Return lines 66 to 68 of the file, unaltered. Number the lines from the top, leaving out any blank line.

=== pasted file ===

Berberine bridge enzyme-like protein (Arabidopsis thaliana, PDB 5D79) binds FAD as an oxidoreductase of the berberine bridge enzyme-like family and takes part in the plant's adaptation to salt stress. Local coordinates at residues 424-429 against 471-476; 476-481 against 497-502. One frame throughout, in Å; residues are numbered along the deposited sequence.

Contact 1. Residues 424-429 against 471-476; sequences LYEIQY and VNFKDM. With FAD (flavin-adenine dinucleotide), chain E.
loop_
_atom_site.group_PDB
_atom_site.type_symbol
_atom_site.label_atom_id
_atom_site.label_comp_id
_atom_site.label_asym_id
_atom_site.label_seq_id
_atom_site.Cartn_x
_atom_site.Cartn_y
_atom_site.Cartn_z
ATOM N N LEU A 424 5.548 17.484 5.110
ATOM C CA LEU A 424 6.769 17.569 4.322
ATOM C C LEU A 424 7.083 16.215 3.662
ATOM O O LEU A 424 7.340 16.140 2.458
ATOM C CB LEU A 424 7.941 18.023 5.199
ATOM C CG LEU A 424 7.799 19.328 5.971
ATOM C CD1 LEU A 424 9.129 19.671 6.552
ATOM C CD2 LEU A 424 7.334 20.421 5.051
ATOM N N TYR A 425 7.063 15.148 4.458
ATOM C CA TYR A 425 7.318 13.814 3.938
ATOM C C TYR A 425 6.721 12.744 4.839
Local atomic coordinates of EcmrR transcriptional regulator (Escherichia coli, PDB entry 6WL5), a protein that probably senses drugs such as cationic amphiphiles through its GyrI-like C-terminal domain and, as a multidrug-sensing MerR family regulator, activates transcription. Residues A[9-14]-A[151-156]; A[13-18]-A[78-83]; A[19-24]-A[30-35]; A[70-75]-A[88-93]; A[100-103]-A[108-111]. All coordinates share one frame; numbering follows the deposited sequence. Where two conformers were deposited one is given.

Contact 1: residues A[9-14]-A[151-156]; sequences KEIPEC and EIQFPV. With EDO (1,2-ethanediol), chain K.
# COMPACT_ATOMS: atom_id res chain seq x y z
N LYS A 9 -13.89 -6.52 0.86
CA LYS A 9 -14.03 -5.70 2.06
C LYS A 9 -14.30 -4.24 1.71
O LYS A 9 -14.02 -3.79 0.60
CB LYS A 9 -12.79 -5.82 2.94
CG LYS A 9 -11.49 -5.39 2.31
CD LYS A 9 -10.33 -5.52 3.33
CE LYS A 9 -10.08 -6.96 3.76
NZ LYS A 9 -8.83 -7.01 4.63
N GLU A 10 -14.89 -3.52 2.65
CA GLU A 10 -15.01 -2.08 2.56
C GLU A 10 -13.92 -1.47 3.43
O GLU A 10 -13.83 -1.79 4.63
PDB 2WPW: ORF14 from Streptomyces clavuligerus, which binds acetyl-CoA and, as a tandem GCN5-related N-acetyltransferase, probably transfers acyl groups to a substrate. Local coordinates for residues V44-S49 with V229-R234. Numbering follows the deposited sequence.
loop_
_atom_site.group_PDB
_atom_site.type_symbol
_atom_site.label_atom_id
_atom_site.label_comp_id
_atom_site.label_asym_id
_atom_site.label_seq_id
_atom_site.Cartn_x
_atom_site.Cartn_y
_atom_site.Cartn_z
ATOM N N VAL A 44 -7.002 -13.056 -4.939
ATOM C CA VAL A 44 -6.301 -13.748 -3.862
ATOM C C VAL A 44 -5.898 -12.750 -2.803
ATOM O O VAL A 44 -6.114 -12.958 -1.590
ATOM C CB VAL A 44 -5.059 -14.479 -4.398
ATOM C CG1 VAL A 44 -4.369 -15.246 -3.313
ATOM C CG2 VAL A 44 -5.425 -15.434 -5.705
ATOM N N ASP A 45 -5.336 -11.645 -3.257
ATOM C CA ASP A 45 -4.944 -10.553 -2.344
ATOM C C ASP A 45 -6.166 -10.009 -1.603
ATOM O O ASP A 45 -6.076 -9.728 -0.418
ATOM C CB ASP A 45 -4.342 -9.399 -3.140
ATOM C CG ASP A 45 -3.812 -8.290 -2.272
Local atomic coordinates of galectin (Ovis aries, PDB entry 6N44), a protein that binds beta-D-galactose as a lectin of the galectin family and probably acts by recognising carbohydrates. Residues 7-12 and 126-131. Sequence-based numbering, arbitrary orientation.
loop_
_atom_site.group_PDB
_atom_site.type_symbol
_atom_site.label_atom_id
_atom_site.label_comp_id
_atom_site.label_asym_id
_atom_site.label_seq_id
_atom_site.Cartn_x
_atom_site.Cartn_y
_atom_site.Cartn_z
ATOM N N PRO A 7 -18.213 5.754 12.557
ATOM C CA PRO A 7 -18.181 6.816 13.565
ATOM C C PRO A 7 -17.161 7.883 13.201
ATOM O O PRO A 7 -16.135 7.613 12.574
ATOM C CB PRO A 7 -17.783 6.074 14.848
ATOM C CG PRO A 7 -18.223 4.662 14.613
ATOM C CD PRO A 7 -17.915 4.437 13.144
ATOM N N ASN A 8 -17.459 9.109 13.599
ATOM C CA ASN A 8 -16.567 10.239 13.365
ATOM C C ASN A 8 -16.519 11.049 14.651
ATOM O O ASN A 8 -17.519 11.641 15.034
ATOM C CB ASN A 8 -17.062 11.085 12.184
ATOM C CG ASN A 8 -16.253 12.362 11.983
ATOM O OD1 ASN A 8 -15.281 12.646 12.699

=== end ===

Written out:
_atom_site.group_PDB
_atom_site.type_symbol
_atom_site.label_atom_id